With no Lyon in India, Australia might struggle

Kersi Meher-Homji Columnist

By Kersi Meher-Homji, Kersi Meher-Homji is a Roar Expert

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    I still can’t believe it. What, no Nathan Lyon in the squad for India? Sounds like “no, no, Nanette” to me.

    I know, I know. Australia will be playing ODIs and T20Is in India and Lyon succeeded in Tests in Bangladesh, but along with opener David Warner, he gave Australia the confidence that Australia can succeed on spin-friendly pitches in Asia.

    Like Indian spinners, Lyon opened the attack for Australia in the second Test against Bangladesh in Chittagong. He took 22 wickets at 14.31 in the two-Test series: 3-79 and 6-82 in the Dhaka (Mirpur) Test and an amazing 7-94 and 6-60 in Chittagong, the Test Australia won by seven wickets.

    Off-spinner Lyon became only the second overseas bowler to capture 13 wickets in a Test in Asia.

    The first one was England’s legendary all-rounder Ian Botham. In the Golden Jubilee Test against India in Mumbai in February 1980, fast-medium Botham took 6-58 and 7-48 besides scoring 114 as England won by ten wickets.

    No Australian bowler has taken 13 wickets in a Test in Asia. Lyon also took three consecutive f-fers against Bangladesh. And his reward?

    To be dropped from both the squads for India where spin’s the thing!

    Economy rates are more important than averages in ODIs and T20s, you might say, my quick answer: His economy rate in those two Tests was 2.35. That is, he conceded a measly 2.35 runs per over.

    His replacements for the spinning job are Ashton Agar and Adam Zampa who have little experience of spin conditions in Asia.

    nathan-lyon-cricket-2017-australia

    (AP Photo/Aijaz Rahi)

    Unless India drops a bombshell and produces grassy wickets for the five ODIs starting on Sunday the 17th September, Lyon will be sorely missed.

    The selection of the Indian squad indicates that the pitches won’t spin from the first ball as their spin twins Ravichandran Ashwin and Ravindra Jadeja are excluded from their ODI squad.

    Another surprise in the Australian squad is the dropping of Peter Handscomb. But, I agree that he is not a swashbuckling batsman like Aaron Finch, Glenn Maxwell and James Faulkner.

    Handscomb’s success on turning wickets in Bangladesh should have been considered. When all Australian batsmen except David Warner and to some extent Steve Smith looked amateurish in both the Tests, Handscomb put his hands up scoring 82 (run out) despite heat exhaustion and an unbeaten 16 in the Chittagong Test.

    I can understand him being dropped from the T20 squad but I would pick him over Hilton Cartwright in ODIs. Australia’s squad looks like this.

    Captain Steve Smith, vice-captain and opening batsman David Warner, dashing opener Aaron Finch, wicket-keeper Matthew Wade, middle order bat Marcus Stoinis, sort of all-rounders Hilton Cartwright, Glenn Maxwell, James Faulkner and Travis Head, fast bowlers Josh Hazlewood, Pat Cummins and Nathan Coulter-Nile and spinners Ashton Agar and Adam Zampa.

    In ODIs Australia is ranked second behind South Africa. India is ranked no.3. So a victory in India could possibly take Australia to numero uno.

    It would be advantageous for Australia that an injury to a bowler during the tour match against Indian President’s XI starting today (Tuesday) results in Nathan Lyon catching a plane to India.

    Kersi Meher-Homji
    Kersi Meher-Homji

    Kersi is an author of 13 cricket books including The Waugh Twins, Cricket's Great All-rounders,Six Appeal and Nervous Nineties. He writes regularly for Inside Cricket and other publications. He has recently finished his new book on Cricket's Conflicts and Controversies, with a foreword by Greg Chappell.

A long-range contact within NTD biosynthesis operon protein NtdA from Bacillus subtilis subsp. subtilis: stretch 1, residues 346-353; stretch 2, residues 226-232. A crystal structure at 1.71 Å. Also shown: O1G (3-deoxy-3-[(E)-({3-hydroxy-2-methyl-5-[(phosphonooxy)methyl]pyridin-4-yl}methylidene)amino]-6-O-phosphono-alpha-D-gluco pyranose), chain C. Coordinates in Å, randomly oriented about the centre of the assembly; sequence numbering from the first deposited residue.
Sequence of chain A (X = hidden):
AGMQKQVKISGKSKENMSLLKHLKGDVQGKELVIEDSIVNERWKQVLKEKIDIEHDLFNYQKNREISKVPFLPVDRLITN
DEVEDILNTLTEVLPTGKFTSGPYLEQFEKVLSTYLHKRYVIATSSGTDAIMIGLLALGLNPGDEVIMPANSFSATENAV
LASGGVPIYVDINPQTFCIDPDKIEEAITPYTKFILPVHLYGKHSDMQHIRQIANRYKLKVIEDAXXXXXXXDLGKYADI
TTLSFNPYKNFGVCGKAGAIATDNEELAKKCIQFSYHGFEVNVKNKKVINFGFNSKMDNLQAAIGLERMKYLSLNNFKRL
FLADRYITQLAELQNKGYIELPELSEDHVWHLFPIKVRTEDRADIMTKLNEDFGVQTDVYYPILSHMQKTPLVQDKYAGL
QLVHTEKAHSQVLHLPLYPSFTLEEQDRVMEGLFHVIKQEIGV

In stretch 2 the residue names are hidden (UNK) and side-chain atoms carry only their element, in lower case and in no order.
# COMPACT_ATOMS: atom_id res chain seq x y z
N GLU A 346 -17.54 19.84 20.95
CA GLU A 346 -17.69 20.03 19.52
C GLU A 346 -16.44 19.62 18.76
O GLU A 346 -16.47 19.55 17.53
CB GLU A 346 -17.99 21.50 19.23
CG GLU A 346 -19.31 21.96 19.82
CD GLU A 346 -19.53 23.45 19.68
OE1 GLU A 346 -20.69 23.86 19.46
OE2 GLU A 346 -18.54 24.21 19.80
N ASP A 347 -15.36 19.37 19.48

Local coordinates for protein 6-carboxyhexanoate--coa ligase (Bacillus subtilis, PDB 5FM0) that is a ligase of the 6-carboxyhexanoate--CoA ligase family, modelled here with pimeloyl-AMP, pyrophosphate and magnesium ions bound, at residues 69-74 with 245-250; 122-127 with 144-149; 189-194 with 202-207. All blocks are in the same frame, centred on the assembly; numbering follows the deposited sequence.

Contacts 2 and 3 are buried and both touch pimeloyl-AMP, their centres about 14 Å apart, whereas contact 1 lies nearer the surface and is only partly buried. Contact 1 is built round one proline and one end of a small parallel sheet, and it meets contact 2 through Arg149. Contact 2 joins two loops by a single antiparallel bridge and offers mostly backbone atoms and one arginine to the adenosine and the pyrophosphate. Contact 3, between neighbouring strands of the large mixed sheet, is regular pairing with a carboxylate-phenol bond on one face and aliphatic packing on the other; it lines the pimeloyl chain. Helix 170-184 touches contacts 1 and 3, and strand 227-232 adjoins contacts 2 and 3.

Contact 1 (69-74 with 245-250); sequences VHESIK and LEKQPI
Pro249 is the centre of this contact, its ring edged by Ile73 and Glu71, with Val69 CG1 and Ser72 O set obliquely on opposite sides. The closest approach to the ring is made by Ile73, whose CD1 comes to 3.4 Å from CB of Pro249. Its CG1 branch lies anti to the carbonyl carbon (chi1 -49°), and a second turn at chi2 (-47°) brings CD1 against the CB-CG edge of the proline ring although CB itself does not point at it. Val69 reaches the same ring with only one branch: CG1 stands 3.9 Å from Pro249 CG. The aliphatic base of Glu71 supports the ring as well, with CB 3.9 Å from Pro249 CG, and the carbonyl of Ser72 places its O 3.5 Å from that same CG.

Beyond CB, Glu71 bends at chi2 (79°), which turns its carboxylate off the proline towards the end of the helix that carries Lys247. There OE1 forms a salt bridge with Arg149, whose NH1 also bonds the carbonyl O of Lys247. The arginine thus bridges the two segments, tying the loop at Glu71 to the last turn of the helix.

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    The Crowd Says (29)

    • Roar Guru

      September 12th 2017 @ 8:58am
      Edward L'Orange said | September 12th 2017 @ 8:58am | ! Report

      I have no real issue in Lyon and Handscomb missing the tour. I’d prefer they take some time off, then start preparing for shield cricket and the Ashes.

      I’d prefer Cummins not go either.

      • September 13th 2017 @ 10:38am
        BurgyGreen said | September 13th 2017 @ 10:38am | ! Report

        Yeah I’m a little worried about Cummins. How dreadful would it be if he got injured on some money-spinning ODI tour and we had none of the four big quicks line up in the first Ashes Test (Starc and Hazlewood will probably be fit but it’s still worrying).

    • Roar Guru

      September 12th 2017 @ 9:07am
      Giri Subramanian said | September 12th 2017 @ 9:07am | ! Report

      I don’t think Lyon will be hugely missed in India. It is better he gets some rest ahead of the Ashes. The Indian test wickets and ODI wickets are completely different. Almost all the games will be high scoring ones, I remember even the Indian spinners were taken to cleaners against England earlier this year.

    • September 12th 2017 @ 9:09am
      jameswm said | September 12th 2017 @ 9:09am | ! Report

      Handscomb should be in the no.4 spot that Bailey made his own for a while. And in ODIs you could probably get away with his keeping.

      I still can’t believe they keep picking Finch. Lyon I am 50/50 on.

      This is what the ODI team should be for India and generally.

      1. Warner
      2. Khawaja
      3. Smith
      4. Handscomb
      5. Head
      6. Maxwell
      7. Faulkner
      8. Cummins
      9. Starc (injured, so someone else)
      10-11 – 2 of Lyon, Agar and Zampa in the subcontinent, and Hazelwood and one of them elsewhere

      12th – Cartwright

      Look at the potential mid to lower order batting in India:

      6. Maxwell
      7. Faulkner
      8. Agar
      9. Cummins
      10. Starc

      • September 12th 2017 @ 11:45am
        Brian said | September 12th 2017 @ 11:45am | ! Report

        What about Marsh. He’s no test player but I’d have him in any ODI team

        • September 12th 2017 @ 1:15pm